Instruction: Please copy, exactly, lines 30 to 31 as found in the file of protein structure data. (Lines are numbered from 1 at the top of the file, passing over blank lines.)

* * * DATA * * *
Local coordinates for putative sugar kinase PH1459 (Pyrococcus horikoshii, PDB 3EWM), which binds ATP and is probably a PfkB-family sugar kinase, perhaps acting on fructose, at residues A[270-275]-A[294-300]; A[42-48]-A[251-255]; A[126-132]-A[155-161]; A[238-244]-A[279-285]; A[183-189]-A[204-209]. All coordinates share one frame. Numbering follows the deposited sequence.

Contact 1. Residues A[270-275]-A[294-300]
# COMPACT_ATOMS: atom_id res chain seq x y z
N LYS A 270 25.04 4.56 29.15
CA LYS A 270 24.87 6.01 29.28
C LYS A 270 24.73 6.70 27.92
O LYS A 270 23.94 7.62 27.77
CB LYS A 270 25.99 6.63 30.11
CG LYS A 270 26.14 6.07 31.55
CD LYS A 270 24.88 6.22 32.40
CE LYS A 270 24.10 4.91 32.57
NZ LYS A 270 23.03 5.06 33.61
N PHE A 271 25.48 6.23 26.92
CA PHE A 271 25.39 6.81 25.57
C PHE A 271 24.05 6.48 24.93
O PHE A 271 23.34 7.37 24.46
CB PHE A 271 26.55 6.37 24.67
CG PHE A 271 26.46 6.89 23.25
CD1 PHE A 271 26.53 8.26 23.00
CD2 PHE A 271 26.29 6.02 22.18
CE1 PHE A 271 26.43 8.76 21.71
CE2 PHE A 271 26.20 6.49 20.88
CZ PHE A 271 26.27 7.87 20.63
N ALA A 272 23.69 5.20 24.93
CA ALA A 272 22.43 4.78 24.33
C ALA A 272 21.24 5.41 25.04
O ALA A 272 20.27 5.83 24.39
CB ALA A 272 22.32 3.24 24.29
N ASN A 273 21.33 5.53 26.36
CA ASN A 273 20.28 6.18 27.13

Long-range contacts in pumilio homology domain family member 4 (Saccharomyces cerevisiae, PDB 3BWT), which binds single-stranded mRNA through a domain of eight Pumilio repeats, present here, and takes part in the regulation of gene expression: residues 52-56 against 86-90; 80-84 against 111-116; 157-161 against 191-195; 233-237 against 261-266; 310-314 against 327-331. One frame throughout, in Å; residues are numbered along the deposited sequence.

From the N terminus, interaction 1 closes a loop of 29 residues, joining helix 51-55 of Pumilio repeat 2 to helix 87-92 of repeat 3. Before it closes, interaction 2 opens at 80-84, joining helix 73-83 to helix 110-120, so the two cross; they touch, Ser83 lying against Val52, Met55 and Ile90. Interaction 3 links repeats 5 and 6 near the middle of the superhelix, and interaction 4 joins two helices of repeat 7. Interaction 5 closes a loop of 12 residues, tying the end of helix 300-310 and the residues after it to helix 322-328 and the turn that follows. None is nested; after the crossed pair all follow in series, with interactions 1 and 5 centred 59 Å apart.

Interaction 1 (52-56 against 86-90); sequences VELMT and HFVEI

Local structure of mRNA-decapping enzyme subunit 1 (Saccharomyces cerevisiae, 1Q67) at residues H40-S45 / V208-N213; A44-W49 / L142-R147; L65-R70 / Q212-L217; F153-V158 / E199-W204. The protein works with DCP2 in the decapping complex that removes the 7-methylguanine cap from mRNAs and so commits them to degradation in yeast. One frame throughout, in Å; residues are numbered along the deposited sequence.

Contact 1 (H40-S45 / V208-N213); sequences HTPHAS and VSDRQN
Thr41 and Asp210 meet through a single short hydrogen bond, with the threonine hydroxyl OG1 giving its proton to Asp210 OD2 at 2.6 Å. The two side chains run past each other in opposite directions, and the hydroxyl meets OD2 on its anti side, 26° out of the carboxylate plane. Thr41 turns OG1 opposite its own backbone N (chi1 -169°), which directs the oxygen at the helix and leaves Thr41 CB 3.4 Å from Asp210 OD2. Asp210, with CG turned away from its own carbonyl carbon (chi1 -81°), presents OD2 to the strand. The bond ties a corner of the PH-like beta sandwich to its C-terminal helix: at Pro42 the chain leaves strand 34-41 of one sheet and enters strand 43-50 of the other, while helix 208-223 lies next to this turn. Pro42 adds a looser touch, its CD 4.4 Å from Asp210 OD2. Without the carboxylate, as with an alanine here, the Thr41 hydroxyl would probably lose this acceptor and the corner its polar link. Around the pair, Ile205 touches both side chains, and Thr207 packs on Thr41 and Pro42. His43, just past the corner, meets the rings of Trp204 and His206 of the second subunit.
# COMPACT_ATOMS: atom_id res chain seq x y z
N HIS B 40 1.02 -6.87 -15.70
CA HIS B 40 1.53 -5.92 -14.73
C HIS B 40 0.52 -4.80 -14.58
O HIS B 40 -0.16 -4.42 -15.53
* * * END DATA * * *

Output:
CA ASN A 273 20.28 6.18 27.13

Long-range contacts in pumilio homology domain family member 4 (Saccharomyces cerevisiae, PDB 3BWT), which binds single-stranded mRNA through a domain of eight Pumilio repeats, present here, and takes part in the regulation of gene expression: residues 52-56 against 86-90; 80-84 against 111-116; 157-161 against 191-195; 233-237 against 261-266; 310-314 against 327-331. One frame throughout, in Å; residues are numbered along the deposited sequence.